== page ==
AM I at all surprised by the Agriculture and Agro-based Industry Minister’s rant against the Chinese, sorry Chinese traders, no, sorry, “stubborn” Chinese traders? Not in the slightest.
This sort of language has become the norm in this country, not only amongst the lunatic fringe but even amongst those in power.
What I found interesting were the amazing leaps of logic that the minister made.
First, he posted on Facebook that Malays should boycott Chinese businesses. They oppress us, you see, because they keep prices high.
Then he jumped to another topic. Some Chinese businesses that sell food are of dubious halal status. Whoa, from unjustifiable high prices to halal in one breath.
But no, he was not finished. He then linked a particular Chinese-owned company with an opposition party. And not just any opposition party, but one “known” to be anti-Islam. All this in a posting of just under 130 words.
Here is a man capable of tremendous dexterity. If there was a competition for mental and verbal gymnastics, he would win a gold medal – he is Olympian in his skills.
But wait, that was not all. After the Facebook posting became public, the minister clarified himself. He said that he did not mean for Malays to boycott all Chinese businesses, but only “stubborn” Chinese businesses that keep their prices high. What intellectual agility!
There is nothing vaguely distasteful about his statement then. He was merely trying to start a movement of “consumer power”.
If the prices are high, it is the consumer who can control it by boycotting all those evil and “stubborn” Chinese traders.
However, after having calmed down for a bit (the minister’s cerebral acrobatics left me a little light-headed), I have one issue to raise. Actually I have a few issues to raise but I don’t have the minister’s mental agility, so I shall just stick to one.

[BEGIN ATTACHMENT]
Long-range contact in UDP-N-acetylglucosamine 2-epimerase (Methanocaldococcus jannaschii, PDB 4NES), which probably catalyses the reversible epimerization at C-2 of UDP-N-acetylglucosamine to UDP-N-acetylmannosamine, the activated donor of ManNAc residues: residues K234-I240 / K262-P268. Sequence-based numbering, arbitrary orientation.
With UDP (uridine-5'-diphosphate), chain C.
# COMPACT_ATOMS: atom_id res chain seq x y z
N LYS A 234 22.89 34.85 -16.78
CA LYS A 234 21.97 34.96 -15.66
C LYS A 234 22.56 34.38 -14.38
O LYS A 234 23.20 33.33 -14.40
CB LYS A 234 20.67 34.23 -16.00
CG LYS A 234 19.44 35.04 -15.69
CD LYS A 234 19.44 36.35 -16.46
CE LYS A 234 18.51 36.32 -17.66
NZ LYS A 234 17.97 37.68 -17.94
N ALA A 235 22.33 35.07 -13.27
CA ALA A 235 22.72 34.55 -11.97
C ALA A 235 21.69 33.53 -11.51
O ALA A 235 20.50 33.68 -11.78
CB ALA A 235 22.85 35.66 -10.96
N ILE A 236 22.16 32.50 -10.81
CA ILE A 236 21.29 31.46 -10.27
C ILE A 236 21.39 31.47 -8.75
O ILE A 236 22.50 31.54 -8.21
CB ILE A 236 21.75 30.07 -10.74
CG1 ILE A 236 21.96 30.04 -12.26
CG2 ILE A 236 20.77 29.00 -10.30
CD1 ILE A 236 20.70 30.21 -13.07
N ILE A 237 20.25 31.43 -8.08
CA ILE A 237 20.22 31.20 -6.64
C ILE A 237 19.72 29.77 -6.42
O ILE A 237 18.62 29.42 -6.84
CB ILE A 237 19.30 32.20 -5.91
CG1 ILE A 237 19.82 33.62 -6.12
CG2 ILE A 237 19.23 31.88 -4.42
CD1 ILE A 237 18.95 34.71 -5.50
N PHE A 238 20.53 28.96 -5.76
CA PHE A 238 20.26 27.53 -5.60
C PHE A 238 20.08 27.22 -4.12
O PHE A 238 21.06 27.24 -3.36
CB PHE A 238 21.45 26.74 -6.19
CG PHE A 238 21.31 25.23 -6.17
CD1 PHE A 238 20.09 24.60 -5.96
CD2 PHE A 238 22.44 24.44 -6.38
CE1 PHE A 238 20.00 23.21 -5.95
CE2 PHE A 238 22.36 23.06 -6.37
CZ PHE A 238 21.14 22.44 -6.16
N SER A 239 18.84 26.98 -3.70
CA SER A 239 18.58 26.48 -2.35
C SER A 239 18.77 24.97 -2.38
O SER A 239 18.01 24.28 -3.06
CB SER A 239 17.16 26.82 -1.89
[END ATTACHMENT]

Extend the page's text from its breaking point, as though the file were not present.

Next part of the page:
Is the Agriculture Ministry privy to some information that us mere mortals have no access to?
The information I am concerned about here is the data on “stubborn” traders. I mean, how many of them are there? Why are they all Chinese? Are there no “stubborn” Kadazan or Malay traders? How about Javanese or Sikh traders?
I am in no way going to suggest that perhaps the minister, in his touching concern for consumers, is being selective in his choice of “victim” and “oppressor”.
Maybe he does have firm data that only the Chinese oppress consumers and the only consumers who are being oppressed are the Malays.
Surely that must be the case because if you care about all Malaysians, then you should say something like “if the consumer is aware that a trader has kept prices unjustifiably high, then they should shop elsewhere”.
It says the same thing, but without any mention of race or ethnicity. There is no use of inflammatory language with one group oppressing another.
Then again, as I pointed out before, maybe the minister has access to information that we humble and ordinary citizens do not.

Race in Forms

Sin Chew Jit Poh
Final week of January 2015